Suppose after many folks catch on that this is bad, they’ll opt to buy seats together when they first make the booking. So maybe it is very clever after all — from a revenue generating perspective

  5. GUWonder says:

    Sounds like eventually this may end up married with selling more people on paying to pick seats.

    Airlines tend to be motivated more by money than by concerns for passenger convenience.

  6. I’ve never really understood the concept of needing to check in. I mean you can check-in and then still not show, so why the need to have an extra step? For non-flexible tickets, the only options are to take the flight or not take it, so why not just automatically check in once booked? If they want to call it auto-seat selection, then they should just call it that, but I guess this is not surprising from BA…

    I remember when I was a small child that my parents had to call up 2 days before a flight to confirm that we were going to take it… and then still need to check in at -3 hours.

    • I remember, in Bangkok I think, being kicked off a flight because I had not reconfirmed it. This would have been 1990-ish. I had actually given my ticket to the hotel concierge to do it for me, and the tickets were returned to me the same day with a big tick on them, implying all was done.

      I can’t remember how it worked out. I think I got bumped onto a flight the following day and I made the hotel give me another nights accommodation on the house.

  7. Speedbird_abz says:

    I have no status on Alitalia and got allocated 14B and my partner 36B the other day at check-in despite being numbers 119 and 120 to check-in online about 23 hours prior to the flight. I then had to pay 20 euros each to sit together at an emergency exit – there were no other seats together. The BA ‘trial’ will lead to more people paying for allocated seating and unhappy customers being seated behind each other etc, as has been stated above. Luckily I can choose my BA seats in advance, but if not I think I would not take the chance and pay up – especially on a long-haul.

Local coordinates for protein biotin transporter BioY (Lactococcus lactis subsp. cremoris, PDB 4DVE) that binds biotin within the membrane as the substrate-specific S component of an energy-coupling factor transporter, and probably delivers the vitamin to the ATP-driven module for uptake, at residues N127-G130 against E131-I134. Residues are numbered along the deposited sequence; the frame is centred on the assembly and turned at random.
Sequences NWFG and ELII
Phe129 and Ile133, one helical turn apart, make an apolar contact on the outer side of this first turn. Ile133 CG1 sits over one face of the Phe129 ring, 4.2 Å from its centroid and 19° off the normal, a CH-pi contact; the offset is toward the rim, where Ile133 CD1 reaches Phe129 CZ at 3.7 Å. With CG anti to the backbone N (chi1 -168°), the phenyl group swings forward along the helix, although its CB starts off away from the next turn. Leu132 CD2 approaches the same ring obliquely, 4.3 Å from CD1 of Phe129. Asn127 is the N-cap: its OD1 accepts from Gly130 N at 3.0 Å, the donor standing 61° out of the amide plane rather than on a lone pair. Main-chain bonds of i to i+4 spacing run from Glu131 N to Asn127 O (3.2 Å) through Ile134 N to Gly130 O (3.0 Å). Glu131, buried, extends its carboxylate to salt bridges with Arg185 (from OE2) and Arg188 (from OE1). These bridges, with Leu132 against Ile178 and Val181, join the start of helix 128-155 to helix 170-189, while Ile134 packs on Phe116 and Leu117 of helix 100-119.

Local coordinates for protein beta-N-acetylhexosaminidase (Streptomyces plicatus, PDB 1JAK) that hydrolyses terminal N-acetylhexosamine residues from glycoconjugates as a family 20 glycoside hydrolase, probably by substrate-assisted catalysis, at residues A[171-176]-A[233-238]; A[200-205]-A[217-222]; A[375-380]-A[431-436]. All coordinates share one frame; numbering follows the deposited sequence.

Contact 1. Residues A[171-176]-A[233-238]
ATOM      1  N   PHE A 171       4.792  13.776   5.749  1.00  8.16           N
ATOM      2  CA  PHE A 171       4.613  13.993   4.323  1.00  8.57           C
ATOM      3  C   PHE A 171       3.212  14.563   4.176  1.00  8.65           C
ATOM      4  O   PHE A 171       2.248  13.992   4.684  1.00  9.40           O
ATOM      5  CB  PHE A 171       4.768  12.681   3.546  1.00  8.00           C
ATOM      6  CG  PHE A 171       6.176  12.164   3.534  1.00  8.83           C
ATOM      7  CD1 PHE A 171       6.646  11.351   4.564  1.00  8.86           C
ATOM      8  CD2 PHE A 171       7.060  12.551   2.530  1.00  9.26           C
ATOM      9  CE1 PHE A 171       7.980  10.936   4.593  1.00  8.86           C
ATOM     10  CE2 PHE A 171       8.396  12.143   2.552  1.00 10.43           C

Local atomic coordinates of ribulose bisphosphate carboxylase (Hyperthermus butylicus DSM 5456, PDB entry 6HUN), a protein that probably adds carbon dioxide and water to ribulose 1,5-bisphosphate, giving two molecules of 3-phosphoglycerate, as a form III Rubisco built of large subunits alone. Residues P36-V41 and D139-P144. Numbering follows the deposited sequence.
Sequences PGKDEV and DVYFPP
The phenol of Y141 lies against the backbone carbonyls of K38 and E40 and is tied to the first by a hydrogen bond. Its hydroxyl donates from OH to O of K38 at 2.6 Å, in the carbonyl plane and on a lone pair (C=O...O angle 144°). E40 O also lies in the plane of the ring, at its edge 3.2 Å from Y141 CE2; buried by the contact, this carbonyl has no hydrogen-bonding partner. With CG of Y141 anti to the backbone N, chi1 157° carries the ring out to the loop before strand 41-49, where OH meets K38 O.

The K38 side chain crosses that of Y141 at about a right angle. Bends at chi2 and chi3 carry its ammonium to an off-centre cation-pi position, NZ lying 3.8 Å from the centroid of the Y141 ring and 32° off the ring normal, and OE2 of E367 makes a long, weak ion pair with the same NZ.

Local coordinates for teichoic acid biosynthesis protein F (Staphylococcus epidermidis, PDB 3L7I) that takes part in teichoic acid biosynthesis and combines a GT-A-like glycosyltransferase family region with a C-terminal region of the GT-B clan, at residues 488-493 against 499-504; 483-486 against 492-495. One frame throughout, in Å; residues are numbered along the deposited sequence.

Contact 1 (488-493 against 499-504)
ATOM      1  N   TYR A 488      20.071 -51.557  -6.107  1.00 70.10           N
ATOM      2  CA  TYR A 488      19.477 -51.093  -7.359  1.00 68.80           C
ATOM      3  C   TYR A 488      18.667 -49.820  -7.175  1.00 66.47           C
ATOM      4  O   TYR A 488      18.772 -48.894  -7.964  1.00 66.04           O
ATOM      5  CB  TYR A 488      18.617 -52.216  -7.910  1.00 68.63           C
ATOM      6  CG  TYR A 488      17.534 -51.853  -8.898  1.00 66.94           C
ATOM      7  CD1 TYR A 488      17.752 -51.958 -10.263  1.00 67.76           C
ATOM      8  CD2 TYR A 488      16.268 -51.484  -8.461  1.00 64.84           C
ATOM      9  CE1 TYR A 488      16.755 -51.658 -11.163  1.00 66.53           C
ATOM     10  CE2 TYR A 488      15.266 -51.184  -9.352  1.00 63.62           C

8. Lady London says:

    I seem to remember airlines like Swiss have been doing this and self-bag-drop for many years. It doesn’t add anything positive to the experience of the unstatused passenger and may well mean the passenger now has to take extra action to undo whatever has been done automatically when they might have had a better chance without the automatic system, of getting a particular location of seat if this was something that mattered to them.

    As other posters have said, this looks like a fiendish way for BA to reduce the ability of passengers to secure seats they would prefer without paying extra and spending time to take action to avoid the now higher chance of getting stuck with rotten seats. It has nothing to do with passenger convenience quite the opposite and no doubt to remove passenger choice forcing payment by the passenger to get what they had a reasonable possibility of achieving without extra payment before.

  9. I noticed earlier in the year that on full flights to and from Dubai, BA seemed to have allocated seating to everyone prior to online check-in opening. It just wasn’t possible to see what we’d been allocated.

    In particular on the flight back I was aware for some days prior that there were a couple of seats available on the UD. At some point prior to online check-in opening these were showing as taken on expertflyer, but on going into online check-in they’d been assigned as our default allocation.

    We checked in the moment it opened, and that there was only one other free seat in the whole of club to choose from (not likely one of us was going to move downstairs…).

    That may have been unusual due to the flight being full, or maybe the cabin was full of people with status or who’d paid to reserve. In any case, auto check-in on those flights would have made very little difference.